Jacaranda and eucalyptus: trees I didn’t expect to encounter across the Pacific, so being greeted by both everyday is pleasantly disconcerting. Over lunch with my host here in Mexico City one afternoon, I described the delight of living where gum trees are a source of natural aromatherapy with their scent, the way jacaranda adds a bright splash to otherwise monotonous suburbs, and how lots of people grew nopales, but no one ate it. José remarked over his spectacle rims, “You are homesick.”
Mexico City. Love it, hate it, run screaming into its maw, surrender to its frenzy.
Mexico City, the federal capital of Mexico, is a strange choice for a hermit. One of the most crowded cities in the world, with more people in its metropolis than the entire Australian continent, it’s not a place to visit if you want to escape humanity, or are after peace and quiet. At all. I don’t know what I was thinking when I picked Ciudad de Mexico for a destination, especially considering how terrified I was when I landed. Between warnings on the internet, and over-the-top reactions of family and friends, I was quite convinced that I was doomed to being fleeced of all my belongings, and/or suffer horrific physical hurt.
There’s a little place in New Mexico called Pie Town. Every year, they have a pie festival.
Those who don’t believe in magic will never find it ~ Roald Dahl My memory of New Mexico is a long series of moments tinged with magic. The Rio Grande sparkling in the afternoon sun as Flemming and I drove alongside, through the gorge it carved. That lightness of being escaping the city and heading south over the broad flatness of the state with those incredible clouds for a canopy. The exhilaration of standing in an antenna dish in the Very Large Array looking across the plain to the mountains holding storms at bay. Running down the spaceway at Spaceport America and how incredible seeing something as earthly as a tarantula on its threshold felt. Being scored by the cleansing sun in White Sands. Hanging out in the quiet of Alamogordo watching …
New Zealand, lush and alluring, whispers in my dreams back in the arid, sunny state I presently call home. Its draw is undeniable. 100% Pure. I spent the first two days of September with my friends Sherry and Jeff in and around Auckland, where we were all transiting on our collective way to the USA – a happy coincidence of flights and timing if there ever was one.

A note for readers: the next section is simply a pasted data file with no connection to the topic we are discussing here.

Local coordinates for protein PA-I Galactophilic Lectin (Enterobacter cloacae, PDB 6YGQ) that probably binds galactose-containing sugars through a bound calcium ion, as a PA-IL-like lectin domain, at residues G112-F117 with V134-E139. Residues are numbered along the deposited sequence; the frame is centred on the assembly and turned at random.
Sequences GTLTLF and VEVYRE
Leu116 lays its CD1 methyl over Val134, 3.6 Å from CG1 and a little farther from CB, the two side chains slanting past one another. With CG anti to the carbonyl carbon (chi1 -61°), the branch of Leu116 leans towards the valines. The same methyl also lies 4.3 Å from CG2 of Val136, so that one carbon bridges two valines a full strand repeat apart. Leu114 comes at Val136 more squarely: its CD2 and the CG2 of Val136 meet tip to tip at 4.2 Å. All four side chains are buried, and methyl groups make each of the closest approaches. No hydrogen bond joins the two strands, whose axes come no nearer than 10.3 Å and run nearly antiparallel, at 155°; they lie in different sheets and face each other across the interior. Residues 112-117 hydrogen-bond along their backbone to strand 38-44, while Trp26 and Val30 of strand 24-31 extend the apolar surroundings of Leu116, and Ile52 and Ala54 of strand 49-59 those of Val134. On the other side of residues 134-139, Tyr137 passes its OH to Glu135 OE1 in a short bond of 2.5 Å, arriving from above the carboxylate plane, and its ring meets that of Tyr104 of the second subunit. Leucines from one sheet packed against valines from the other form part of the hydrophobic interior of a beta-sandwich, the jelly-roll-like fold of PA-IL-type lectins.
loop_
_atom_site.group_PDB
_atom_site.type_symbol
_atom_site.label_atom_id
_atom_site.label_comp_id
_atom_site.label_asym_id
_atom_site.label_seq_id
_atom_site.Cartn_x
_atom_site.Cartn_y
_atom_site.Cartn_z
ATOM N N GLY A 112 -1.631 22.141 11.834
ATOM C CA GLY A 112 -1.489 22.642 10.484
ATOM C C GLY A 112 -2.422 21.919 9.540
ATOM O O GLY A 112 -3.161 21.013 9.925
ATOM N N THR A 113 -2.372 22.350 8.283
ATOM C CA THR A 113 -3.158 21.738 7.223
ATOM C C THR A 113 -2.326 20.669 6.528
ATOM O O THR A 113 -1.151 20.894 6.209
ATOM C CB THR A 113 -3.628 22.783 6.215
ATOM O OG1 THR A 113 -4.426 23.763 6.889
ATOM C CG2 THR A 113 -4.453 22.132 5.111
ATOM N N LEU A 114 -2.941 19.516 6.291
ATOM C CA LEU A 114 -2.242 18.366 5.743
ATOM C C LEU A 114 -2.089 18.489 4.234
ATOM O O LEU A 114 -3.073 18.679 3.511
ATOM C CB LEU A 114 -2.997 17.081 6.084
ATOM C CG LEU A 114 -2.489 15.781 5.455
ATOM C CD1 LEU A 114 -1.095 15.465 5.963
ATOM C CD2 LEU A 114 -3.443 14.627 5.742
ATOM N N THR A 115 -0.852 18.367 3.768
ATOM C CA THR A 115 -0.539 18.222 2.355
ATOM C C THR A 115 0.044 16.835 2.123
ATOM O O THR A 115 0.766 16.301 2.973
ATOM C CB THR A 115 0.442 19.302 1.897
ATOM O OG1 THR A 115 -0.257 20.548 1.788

For there is no friend like a sister, in calm or stormy weather, to cheer one on the tedious way, to fetch one if one goes astray, to lift one if one totters down, to strengthen whilst one stands. ~ Christina G. Rossetti No photograph I would make could paint the crisp wintry air, light and heady. It is tinged with eucalyptus and peppermint, an ocean away from the thick, pungent steam of the tropics, its milky golden glow a product of latitude for me, one of smog and density for you.
Flemming Bo Jensen has launched the limited edition run of Diario del Peru. Email him for a copy with print (13 of 25 gone as i write this, so be quick), or get yourself the book only directly from Blurb. Watch the video. It’s good fun, promise. The making of this book has spanned several continents. South America provided the fodder for this undertaking, Australia lit the spark of its conception, and Europe housed the manufacturing and final production stages. It’s been a global undertaking for Flemming. I had the pleasure of being editor, devil’s advocate, and general nag in this endeavour. The completion of this book is a little extra special to me because of the circumstances around the effort on my end. I …
I’ve contributed a set of three vignettes on tugs that will run over as many days, on Rear Curtain. Part 1 is up today. Hop on over to have a look/read. Edit: The entire story is up now. Go to: Part 1 Part 2 Part 3 Have a story of your own that deserves some exposure? Submit to Rear Curtain here.
If you’ve been following this blog for a while, you will know I dream about tugboats sometimes – granted, dreaming is about as much as i get to do about them these days. I like all sorts of boats though. I like the way most of them smell – of brine, fuel, fish, rotting seaweed, barnacle, wet rope, rusting anchors and other things. I love the shape of them, the way they move in the water; some, foursquare and unshakable as anything, others that roll and pitch in a ripple, and still others that skim the surface with sheer contact, like sea birds. I don’t know much about boats; they simply appeal to the aesthetics of all my senses (except perhaps taste; i’ve yet to go that far). …